In 1939, Stalin began his play for Soviet domination of Europe. Years earlier, in a secret speech to the Communist Party Central Committee in January 1925, Stalin had laid out the strategy from which he never swerved in foreign policy: “But if war breaks out [in Europe] we shall not be able to sit with folded arms. We shall have to take action, but we shall be the last to do so. And we shall do so in order to throw the decisive weight into the scales, the weight that can turn the scales.” Stalin’s Marxist-Leninist view was that any war that broke out in Europe would be a war between the imperialist and capitalist nations. The strategy was to deflect any attack against the Soviet Union, and instead allow the capitalist nations to fight each other to exhaustion, at which point the Soviet Army would enter the war and conquer the European continent for the Communist cause.

In August 1939, Stalin put the strategy into practice by signing a nonaggression pact with Hitler, which meant that the war would be fought in the West among Germany, Britain, and France, leaving the Soviet Union safe and secure. In the meantime, the secret protocols of the Nazi-Soviet Pact gave Stalin control over eastern Poland, the Baltic Republics, Bessarabia, and Finland. Stalin’s plan was that in 1942, at the latest, the Soviet Army would attack Germany, now that France was finished and England was weak and isolated off the European coast. The only problem was that Hitler double-crossed Stalin first by invading the Soviet Union in June 1941. This did not stop Stalin, after the German defeat at Stalingrad in the winter of 1942-43, however, in proposing a separate peace to Hitler through intermediaries in neutral Sweden, and obviously at the expense of his British and American allies. The only thing that prevented it was the fact that Hitler was unwilling to pay Stalin’s price for ending the war on the eastern front. (See the review of Icebreaker: Who Started the Second World War? in Freedom Daily, November 1991.)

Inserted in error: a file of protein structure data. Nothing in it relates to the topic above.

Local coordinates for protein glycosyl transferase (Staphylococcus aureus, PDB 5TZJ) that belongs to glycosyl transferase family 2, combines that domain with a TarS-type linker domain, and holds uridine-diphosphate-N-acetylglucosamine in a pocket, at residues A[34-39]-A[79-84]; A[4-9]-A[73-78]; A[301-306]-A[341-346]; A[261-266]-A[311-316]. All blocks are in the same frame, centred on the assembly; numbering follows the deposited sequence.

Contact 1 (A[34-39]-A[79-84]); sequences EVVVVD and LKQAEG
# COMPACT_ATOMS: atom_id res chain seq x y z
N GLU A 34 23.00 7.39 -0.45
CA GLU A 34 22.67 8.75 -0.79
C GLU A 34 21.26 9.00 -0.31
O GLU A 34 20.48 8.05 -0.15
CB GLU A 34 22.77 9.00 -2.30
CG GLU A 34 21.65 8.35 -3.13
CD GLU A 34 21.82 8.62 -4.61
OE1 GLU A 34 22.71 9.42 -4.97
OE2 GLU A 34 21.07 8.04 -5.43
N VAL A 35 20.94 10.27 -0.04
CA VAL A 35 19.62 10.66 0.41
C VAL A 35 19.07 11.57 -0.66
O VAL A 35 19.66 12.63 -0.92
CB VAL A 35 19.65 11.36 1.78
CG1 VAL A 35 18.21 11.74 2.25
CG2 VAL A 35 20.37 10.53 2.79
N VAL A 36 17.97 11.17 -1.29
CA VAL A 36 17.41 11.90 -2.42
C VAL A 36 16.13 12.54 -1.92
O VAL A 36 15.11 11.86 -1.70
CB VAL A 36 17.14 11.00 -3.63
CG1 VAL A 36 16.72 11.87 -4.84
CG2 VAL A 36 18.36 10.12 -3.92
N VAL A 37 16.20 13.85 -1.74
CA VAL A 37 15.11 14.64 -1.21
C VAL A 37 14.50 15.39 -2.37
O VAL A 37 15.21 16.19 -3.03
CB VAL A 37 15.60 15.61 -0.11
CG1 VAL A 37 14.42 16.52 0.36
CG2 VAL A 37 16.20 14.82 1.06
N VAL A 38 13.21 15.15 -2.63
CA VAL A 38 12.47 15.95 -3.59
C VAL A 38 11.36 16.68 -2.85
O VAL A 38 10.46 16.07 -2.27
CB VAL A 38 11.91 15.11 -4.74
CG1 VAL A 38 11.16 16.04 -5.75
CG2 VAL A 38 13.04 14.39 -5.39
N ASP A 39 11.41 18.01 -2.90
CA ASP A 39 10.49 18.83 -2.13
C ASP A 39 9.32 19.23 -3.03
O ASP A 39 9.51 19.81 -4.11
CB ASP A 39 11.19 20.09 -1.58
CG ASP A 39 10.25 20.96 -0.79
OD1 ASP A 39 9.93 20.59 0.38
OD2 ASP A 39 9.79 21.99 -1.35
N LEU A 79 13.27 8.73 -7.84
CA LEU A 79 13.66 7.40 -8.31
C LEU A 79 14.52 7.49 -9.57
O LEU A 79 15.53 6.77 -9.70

This was Joseph Stalin, “the mighty leader of a mighty country,” who Churchill was sure “would continue to lead his people from success to success.” And what about the third figure of the Big Three, Franklin Delano Roosevelt? Stalin now proposed a toast to FDR.

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    Richard M. Ebeling is a professor of economics at Northwood University. He was formerly president of The Foundation for Economic Education (2003–2008), was the Ludwig von Mises Professor of Economics at Hillsdale College (1988–2003) in Hillsdale, Michigan, and served as vice president of academic affairs for The Future of Freedom Foundation (1989–2003).